The UK is one of the world’s richest economies but 4.3 million children and young people are growing up trapped in poverty. This means 30% of children, or nine pupils in every classroom of 30 pupils, are officially poor.
It hasn’t always been this way. Between 1998 and 2003 reducing child poverty was a national priority – a comprehensive Government strategy and substantive investment in children saw the number of children trapped in poverty fall by 600,000 in only a few years. However, in 2010 Government targets to end child poverty were scrapped. Subsequent changes to welfare policy and cuts to support services has pushed thousands more families below the breadline.
Work does not provide a guaranteed route out of poverty in the UK; the rapidly expanding gig economy, insecure employment, rising living costs and the growing cost of childcare is placing added pressure on working families struggling to keep afloat. Most children and young people growing up in poverty – 75% of the 4.3 million – live in a household were at least one person works.
Currently, child poverty is on the rise. A recent NEU member survey found that over half of respondents have seen an increase in child poverty at their school or college since March 2020, the start of the first national lockdown. The latest research from the Resolution Foundation predicts that by the next General Election, 730,000 more children and young people will be caught in poverty’s grip.
Poverty exacerbates inequality
Poverty has a lasting, damaging impact on the future life chances of children and intensifies systemic inequalities:
- Poverty disproportionately impacts children and young people growing up in Black or ethnic minority families – 46% of whom are trapped in poverty.
- 49% of children in lone-parent families are trapped in the grip of poverty, with many single parents working several jobs to make ends meet. Gender inequality in pay and childcare costs compound the challenges many lone-parent families face.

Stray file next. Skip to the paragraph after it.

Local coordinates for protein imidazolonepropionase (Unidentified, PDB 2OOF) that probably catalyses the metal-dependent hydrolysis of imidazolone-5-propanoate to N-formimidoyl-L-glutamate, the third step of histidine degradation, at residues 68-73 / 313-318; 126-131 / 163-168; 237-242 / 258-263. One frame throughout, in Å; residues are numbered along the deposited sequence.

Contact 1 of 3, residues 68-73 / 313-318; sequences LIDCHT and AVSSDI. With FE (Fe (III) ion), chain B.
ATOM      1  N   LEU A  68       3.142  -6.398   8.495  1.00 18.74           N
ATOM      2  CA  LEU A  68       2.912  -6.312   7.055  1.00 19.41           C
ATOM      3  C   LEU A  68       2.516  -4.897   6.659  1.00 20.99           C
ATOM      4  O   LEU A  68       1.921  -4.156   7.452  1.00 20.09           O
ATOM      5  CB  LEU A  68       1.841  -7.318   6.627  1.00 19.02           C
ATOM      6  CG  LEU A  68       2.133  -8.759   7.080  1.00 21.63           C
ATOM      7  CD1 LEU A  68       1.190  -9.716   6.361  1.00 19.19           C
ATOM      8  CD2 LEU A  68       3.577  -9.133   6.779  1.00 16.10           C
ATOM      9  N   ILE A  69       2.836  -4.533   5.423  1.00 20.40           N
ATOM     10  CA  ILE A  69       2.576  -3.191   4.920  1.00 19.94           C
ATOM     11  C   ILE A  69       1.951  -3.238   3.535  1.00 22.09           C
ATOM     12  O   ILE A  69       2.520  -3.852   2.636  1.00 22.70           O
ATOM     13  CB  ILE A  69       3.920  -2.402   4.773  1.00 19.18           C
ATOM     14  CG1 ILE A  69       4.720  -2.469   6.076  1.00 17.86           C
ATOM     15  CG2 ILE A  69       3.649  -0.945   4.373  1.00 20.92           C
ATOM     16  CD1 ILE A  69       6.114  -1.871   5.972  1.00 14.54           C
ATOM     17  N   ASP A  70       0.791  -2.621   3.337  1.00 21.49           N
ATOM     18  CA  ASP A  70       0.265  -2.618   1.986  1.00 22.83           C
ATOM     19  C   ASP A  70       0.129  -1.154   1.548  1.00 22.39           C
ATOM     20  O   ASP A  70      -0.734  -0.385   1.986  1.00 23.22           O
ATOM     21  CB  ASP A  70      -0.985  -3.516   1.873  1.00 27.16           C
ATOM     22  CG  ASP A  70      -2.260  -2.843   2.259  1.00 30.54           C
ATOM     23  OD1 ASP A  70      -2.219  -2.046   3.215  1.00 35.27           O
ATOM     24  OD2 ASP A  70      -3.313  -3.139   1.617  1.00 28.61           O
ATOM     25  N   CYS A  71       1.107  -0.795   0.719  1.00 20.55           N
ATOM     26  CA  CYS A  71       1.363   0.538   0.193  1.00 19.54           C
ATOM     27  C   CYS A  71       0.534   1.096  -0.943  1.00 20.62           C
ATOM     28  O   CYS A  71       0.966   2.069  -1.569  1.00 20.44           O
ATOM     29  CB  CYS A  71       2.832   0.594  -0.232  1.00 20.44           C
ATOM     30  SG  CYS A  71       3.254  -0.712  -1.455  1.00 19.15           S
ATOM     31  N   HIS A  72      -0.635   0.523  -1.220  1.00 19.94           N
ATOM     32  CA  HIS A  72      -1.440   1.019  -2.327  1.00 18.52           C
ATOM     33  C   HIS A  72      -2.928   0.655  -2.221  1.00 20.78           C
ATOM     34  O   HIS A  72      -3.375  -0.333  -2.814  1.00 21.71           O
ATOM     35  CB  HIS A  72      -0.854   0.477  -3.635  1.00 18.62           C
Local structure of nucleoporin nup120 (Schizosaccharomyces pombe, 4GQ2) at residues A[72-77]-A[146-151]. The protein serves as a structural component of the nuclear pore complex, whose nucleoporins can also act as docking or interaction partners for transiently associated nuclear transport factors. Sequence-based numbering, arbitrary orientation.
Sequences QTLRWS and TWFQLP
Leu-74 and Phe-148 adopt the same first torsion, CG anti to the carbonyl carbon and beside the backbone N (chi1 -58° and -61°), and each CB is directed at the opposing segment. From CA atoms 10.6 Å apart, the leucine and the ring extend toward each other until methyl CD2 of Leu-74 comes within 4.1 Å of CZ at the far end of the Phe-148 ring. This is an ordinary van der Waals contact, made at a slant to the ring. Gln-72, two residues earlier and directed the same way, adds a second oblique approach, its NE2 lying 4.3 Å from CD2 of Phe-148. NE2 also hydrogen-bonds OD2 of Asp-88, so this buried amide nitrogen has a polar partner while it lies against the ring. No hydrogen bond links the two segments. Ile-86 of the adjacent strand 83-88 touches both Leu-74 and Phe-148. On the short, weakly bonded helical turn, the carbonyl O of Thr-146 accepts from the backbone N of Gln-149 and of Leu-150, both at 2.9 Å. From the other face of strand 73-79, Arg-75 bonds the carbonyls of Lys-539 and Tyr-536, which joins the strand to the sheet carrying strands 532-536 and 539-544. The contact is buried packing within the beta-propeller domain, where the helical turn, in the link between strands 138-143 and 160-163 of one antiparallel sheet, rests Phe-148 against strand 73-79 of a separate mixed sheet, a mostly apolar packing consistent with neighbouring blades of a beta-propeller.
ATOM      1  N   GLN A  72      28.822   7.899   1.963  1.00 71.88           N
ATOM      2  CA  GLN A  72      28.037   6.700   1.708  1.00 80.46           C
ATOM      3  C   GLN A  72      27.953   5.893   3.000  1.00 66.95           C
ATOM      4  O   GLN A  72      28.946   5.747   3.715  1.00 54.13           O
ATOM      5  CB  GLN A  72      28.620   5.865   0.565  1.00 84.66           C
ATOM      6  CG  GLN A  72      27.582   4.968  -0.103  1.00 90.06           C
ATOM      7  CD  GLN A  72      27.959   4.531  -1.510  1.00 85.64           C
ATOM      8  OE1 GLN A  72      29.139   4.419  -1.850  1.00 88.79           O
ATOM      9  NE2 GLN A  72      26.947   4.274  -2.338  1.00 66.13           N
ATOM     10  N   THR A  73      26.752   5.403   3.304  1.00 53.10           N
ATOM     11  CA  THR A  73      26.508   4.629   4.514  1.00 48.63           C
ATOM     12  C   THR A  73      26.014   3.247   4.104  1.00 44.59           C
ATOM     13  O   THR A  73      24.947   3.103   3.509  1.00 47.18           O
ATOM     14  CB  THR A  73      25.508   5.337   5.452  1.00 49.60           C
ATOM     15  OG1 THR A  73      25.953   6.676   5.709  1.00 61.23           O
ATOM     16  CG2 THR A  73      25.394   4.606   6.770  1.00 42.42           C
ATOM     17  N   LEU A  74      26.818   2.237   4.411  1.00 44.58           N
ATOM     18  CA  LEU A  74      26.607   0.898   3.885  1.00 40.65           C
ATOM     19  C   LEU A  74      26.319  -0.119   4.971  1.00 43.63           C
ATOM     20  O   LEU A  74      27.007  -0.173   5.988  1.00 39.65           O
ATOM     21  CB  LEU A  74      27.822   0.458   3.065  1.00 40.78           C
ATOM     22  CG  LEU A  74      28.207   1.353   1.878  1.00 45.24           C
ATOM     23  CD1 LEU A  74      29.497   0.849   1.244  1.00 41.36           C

- After years of decline, the poverty rate for families with disabled family members has been increasing since 2011/12.
- Research shows that 1 in 10 girls cannot afford menstrual products, and over 137,700 children missed school because of period poverty in 2018.
Poverty creates barriers which prevent children from accessing education
Poverty has a significant impact on the educational experience and attainment of many children growing up in the UK:
- Over three-quarters of respondents to an NEU survey told us their students had demonstrated fatigue (78%) or poor concentration (75%) in school as a result of poverty.
- More than half of members said their students had experienced hunger (57%) or ill health (50%) as a result of poverty.
- More than a third (35%) said their students had been bulled because of poverty.
- Children accessing Free School Meals are 28% less likely to leave school with 5 A*-C GCSE grades than their wealthier peers.
- The coronavirus pandemic has increased the pressure families on low incomes are facing. Virtually all respondents to a recent NEU member survey reported teaching students with limited or no access to learning resources at home during the months of the pandemic.
- Four in five members reported families turning to schools or colleges for extra support during lockdown for the provision of basic learning resources such as pens, paper and books.
- A fifth of UK schools have set up a local food bank since March 2020, with 25% of teachers reporting they personally provide food and snacks to their pupils to ensure they have eaten during the school day.
- Poverty harms children's physical health and mental well-being and this undermines their ability to learn, in lots of different ways.
Poverty is holding too many children and young people back, limiting their life chances and creating barriers around their access to education.
The NEU’s Turning the Page on Poverty resource offers a practical guide for members to identify key drivers of poverty and understand how this impacts on a child’s experience in school, as well as supporting their individual practice in tackling the barriers poverty can create in the classroom.
However, schools and education staff alone cannot address society-wide inequity and the effects of poverty on educational achievement. It is the responsibility of Government to create the conditions in which all children can thrive and learn.